Taking Inventory and Control, Just in Case

This past week, it happened again. My four year old daughter began whining at bedtime, “I don’t feel so good.” And I did what I always do. I asked her my version of “20 Questions.” What hurts? How’s your throat? Your nose?

Photo Credit: Amy Ploss

I admit, I’m a bit obsessive when it comes to possible illness. At the first sneeze, cough or “my tummy hurts,” I’m taking inventory of my hall closet (i.e., my oversized medicine cabinet). I want to know I’m prepared with enough ibuprofen, cough expectorant, decongestant or whatever I might need.

I realize this sounds extremely neurotic. But lest you think I’m some crazy hypochondriac, let me clarify. I’m the mom who has had cancer. Twice. And both times, my journey began with somewhat benign symptoms.


A few weeks after a normal gyn checkup, I began feeling bloated. All the time. Maybe it was the new birth control pills I started. But then I began having increased pressure in my abdomen. Not pain, per se, but sitting became uncomfortable.

Two weeks, two doctors, an ultrasound and pelvic exam later, I learned I had a grapefruit-sized ovarian cyst. When I sat it pressed on my bladder and ‘bulged’ into my midsection.

I lost my right ovary when the cyst was removed. And although I was told I was fine, more tests followed and, well… I was 33, single, and fighting ovarian cancer.

Side Effects & Supplements

Surgery, seven weeks of radiation and months of chemotherapy with three different drugs followed.

Photo Credit: Nancy Louie
During treatment…

Every day was a guessing game as to how I’d feel and react to the various treatments. I had pain from the surgery, thanks to a six-inch vertical incision that started at my belly button. I couldn’t sit or stand straight so my back began to hurt. I had headaches and hot flashes, since I was surgically induced into menopause. Radiation brought uber-dry skin, itching and other irritation. Chemo brought nausea; antiemetic drugs made me dizzy. Countless prescriptions lined my dresser so I’d be ready to address whatever issue arose.

I also had vitamins and supplements, drank glasses of orange juice and ate bowls of chicken soup, just in case. The last thing I needed was a cold on top of my already-comprised immune system. If I got sick the likelihood was I’d have to miss chemo and prolong treatment.


With my recurrence, the symptoms were just as benign. Back pain, tingling in my right foot, and what I thought was a pulled muscle that I felt only when I crossed my right leg over my left. Ibuprofen and a heat pack were my friends, but then I spiked a fever.

I knew something was amiss because I never get fevers. My doctor ordered numerous tests: blood work, urinalysis, a CT scan and an MRI. I was nervous but I never really thought the cancer was back. At 8:15 one Friday morning I learned otherwise. A few rogue cells were in my liver and abdominal cavity. More chemo was ordered along with another handful of “just in case” prescriptions.

About three weeks into treatment, during one chemo infusion, my eyes began to itch and my lips started to tingle. I’d developed an allergy to one of the drugs. The antihistamine injections I got before each chemo treatment likely saved me from a more severe reaction.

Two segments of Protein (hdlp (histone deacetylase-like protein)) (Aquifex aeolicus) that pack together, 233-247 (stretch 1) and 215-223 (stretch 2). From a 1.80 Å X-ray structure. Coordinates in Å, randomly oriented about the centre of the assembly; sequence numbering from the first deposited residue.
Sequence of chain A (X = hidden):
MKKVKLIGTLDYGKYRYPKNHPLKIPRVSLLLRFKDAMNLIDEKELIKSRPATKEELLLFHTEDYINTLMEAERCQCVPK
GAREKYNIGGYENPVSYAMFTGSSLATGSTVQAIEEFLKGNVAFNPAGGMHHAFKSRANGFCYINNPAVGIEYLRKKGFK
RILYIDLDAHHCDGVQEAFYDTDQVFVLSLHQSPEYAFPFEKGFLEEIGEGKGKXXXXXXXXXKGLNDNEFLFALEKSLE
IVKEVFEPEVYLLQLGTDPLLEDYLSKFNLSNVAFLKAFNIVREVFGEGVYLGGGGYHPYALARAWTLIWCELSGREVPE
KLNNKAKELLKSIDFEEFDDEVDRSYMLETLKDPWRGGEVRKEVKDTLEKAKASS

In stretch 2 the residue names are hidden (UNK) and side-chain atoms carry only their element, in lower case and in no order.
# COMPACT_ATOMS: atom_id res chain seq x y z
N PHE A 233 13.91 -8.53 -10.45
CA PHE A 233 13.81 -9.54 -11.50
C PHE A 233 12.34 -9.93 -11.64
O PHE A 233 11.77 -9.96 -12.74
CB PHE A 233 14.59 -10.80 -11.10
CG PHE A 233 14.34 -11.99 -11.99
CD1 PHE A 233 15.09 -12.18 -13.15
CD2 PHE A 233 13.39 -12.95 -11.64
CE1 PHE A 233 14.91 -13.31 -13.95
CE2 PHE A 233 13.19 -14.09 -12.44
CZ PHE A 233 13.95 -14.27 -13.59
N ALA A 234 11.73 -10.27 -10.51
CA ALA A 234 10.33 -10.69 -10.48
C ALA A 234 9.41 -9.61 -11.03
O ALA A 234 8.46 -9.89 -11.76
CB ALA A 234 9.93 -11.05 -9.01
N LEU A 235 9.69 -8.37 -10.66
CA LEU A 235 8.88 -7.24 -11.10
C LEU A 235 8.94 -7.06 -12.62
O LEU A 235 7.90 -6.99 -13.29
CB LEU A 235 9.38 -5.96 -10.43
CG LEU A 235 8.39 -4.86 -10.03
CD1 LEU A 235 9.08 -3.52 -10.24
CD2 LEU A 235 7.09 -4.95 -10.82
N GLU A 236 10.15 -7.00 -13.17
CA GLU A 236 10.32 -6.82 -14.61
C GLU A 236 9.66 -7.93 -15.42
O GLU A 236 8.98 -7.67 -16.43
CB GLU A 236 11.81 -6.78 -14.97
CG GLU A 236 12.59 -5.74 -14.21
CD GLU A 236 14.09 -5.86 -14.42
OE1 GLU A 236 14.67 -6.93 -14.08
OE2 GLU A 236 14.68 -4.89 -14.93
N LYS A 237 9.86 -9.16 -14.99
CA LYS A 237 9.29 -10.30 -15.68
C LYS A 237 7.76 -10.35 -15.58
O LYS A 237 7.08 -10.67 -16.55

Though it may seem strange, asking 20 questions and cataloging decongestants and cough medicine makes me feel more in control. I, like many other cancer survivors, are hyper-sensitive to aches and pains. Years later a backache can still trigger moments of anxiety. Is that an “I slept wrong” ache or an “uh oh, I need to call the doctor” ache?

While I don’t want my daughter to grow up with anxiety, I believe part of my job as mom is to protect her from harm and keep her from suffering unnecessarily. I realize I can’t protect her from life. But if I can limit her discomfort or keep her from hurting just a bit, then I feel like I’ve succeeded at my job.

[box type=”info”]September is gynecologic cancer awareness month. Approximately 150,000 women are diagnosed annually with a gynecologic cancer, including cervical, ovarian, endometrial or uterine, vulvar and vaginal cancer. My advice is pay attention to signs and symptoms that are unusual and visit the doctor. Check out the Foundation for Women’s Cancer for more information.[/box]


Cynthia WeissCynthia Weiss

Cynthia is a native of Maryland who fell in love with the quaint streets and historical charm of St. Augustine when she came south to attend Flagler College. Though she landed a job working for a daily newspaper in Jacksonville a month after graduating, Cynthia eventually returned north to work with the Washington Post Company. Nights and weekends were spent working at a local maternity store, where Cynthia admits she was amused and terrified by her customers’ insights. She penned stories about her experience there before going to the ‘dark side’ and joining a PR agency. In addition to securing placements for clients in the New York Times and Wall Street Journal, she secured herself a husband (he was client, though they didn’t marry until years later).

Diagnosed twice with ovarian cancer, first at age 33, Cynthia thought motherhood might be beyond her grasp. Tired of snow, Jacksonville once again became home and Cynthia joined the public affairs team at Mayo Clinic. Despite naysayers, on a chilly January afternoon, just two weeks after taking delivery of white couches, the call came that a little girl needed a forever home. Nowadays, when she’s not engaged in conversation with the four year old who never seems to stop talking, Cynthia spends downtime watching crime dramas and making keepsake Shutterfly photo books.


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